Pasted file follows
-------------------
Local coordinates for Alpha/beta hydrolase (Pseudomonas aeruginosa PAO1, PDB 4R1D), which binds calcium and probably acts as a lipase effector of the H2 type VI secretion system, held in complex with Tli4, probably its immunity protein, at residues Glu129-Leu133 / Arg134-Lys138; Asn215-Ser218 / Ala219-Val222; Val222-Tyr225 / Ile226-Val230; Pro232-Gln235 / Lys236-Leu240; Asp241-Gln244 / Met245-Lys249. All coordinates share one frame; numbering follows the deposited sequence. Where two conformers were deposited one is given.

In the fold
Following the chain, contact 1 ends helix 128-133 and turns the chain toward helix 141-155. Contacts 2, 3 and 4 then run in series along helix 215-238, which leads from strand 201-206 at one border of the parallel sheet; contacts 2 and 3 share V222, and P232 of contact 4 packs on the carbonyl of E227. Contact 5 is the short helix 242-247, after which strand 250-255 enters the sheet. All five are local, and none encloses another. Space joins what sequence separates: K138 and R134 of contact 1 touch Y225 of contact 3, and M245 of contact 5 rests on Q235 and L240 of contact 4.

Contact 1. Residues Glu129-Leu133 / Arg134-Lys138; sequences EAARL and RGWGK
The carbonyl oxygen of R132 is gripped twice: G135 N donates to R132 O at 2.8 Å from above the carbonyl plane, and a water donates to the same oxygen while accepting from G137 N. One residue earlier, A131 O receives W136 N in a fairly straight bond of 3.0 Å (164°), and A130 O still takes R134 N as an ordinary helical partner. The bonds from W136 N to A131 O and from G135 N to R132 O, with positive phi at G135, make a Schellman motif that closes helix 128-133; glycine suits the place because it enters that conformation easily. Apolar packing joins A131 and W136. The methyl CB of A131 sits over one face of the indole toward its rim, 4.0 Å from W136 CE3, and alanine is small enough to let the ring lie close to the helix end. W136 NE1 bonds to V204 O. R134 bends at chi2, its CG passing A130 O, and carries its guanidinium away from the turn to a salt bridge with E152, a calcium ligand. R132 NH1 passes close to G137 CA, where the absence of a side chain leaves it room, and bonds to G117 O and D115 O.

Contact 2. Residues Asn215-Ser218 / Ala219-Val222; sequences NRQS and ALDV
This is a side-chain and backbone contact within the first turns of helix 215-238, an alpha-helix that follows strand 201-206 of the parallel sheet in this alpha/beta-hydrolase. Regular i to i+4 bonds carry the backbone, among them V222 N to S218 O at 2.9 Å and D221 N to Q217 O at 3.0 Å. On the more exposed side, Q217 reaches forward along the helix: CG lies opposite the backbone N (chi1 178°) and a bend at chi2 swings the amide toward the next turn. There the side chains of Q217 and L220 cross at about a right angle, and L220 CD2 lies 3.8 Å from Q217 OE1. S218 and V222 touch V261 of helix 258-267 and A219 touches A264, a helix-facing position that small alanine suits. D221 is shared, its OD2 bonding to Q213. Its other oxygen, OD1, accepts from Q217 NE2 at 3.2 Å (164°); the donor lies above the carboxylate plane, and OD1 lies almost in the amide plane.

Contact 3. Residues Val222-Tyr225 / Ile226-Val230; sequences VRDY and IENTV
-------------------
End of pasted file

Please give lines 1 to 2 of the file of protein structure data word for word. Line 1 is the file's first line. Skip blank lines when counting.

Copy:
Local coordinates for Alpha/beta hydrolase (Pseudomonas aeruginosa PAO1, PDB 4R1D), which binds calcium and probably acts as a lipase effector of the H2 type VI secretion system, held in complex with Tli4, probably its immunity protein, at residues Glu129-Leu133 / Arg134-Lys138; Asn215-Ser218 / Ala219-Val222; Val222-Tyr225 / Ile226-Val230; Pro232-Gln235 / Lys236-Leu240; Asp241-Gln244 / Met245-Lys249. All coordinates share one frame; numbering follows the deposited sequence. Where two conformers were deposited one is given.

In the fold